Then Peter is on the shore with the Apostles, and they have eaten. And then the Lord says to Simon, “Simon, son of Jonas, lovest thou Me more than these?” He asks him, Do you love Me with a love that is above all things? Do you love Me as God loves and as we should love God? The word that He uses for “love” leaves no room for anything else. It is the love of God and a love for God. Now, in Greek there are three words for love.
Simon, only a few days before, remember, had rejected the Lord. He had denied Him three times. So he felt still shaky in his faith. He felt guilty. How would you feel? We’d feel guilty, right? We’d feel a sense of unworthiness.
So he says to the Lord, unsure of himself, he says, “I love You,” but he used a different word – “I love you deeply, sincerely, as a friend, as a brother.” And that is not how we should love God.
But the Lord said, afterwards, “Feed My sheep.” And then He said the same question again identically, and identically Peter answered it again, and the Lord said, “Feed My lambs.”
Now, the third time the Lord wants to teach Simon something and us too. He said, Simon, son of Jonas, do you love Me as a brother? Do you love me as a friend? Do you have great affection towards Me? He didn’t say, Do you love Me as you would love God. He used the same word for love that Simon had used the previous two times.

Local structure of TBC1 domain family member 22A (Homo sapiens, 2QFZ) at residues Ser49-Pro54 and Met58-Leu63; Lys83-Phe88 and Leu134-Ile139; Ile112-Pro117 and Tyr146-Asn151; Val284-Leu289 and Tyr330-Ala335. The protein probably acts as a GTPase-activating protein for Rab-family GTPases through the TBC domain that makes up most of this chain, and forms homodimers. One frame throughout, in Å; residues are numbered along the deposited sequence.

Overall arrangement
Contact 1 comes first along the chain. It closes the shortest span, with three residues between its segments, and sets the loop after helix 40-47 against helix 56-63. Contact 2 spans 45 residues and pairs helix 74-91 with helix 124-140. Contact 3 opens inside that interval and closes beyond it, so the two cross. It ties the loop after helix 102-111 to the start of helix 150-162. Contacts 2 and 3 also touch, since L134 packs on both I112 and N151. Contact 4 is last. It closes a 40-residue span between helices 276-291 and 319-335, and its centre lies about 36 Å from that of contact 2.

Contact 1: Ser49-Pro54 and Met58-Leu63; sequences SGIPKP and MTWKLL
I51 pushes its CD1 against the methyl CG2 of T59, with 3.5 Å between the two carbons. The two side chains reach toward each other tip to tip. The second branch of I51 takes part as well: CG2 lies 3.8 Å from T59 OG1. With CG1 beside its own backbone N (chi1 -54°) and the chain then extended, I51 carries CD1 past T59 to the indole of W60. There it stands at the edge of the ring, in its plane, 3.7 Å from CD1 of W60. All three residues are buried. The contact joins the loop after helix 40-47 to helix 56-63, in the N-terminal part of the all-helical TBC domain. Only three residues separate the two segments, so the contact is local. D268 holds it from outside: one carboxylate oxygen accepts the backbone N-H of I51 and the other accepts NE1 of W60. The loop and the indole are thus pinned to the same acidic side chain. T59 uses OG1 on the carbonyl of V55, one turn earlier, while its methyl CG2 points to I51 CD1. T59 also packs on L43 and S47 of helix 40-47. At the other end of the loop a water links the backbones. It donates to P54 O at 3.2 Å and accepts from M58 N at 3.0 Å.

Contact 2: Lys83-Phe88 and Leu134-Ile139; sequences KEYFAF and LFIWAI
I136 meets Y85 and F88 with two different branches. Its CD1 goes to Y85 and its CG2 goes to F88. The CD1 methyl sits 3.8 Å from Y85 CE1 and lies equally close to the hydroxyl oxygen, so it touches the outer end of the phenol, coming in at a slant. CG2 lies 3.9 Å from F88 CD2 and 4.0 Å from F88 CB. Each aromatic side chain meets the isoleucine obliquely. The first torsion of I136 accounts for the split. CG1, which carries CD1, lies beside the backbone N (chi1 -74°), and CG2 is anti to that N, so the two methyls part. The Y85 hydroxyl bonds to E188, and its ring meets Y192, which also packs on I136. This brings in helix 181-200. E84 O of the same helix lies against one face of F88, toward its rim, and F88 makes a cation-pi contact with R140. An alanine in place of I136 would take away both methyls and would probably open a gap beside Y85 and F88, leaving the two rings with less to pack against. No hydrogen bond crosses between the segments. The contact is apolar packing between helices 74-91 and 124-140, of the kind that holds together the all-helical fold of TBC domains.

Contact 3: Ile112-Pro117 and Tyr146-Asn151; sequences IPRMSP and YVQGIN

The Gospel says Peter was grieved because He said unto him the third time, Do you love me as a friend, as a brother, but not as God?”
And Simon said, “Lord, Thou knowest all things, Thou knowest that I love Thee.”
Now, it is interesting to me also that at this point, Simon still uses the same word: I love you as a brother. But we know from his life that he loved Him as one would love God because we see the fruit of his life, the struggles that he went through. He was crucified for our Lord. We can see it in his epistles which have a striking clarity about the love of God and a peacefulness about them that can only be from someone who loves God with a whole heart. But at that moment Simon was still being prepared by the Lord. In time, he would show that he truly loved the Lord as one should love God.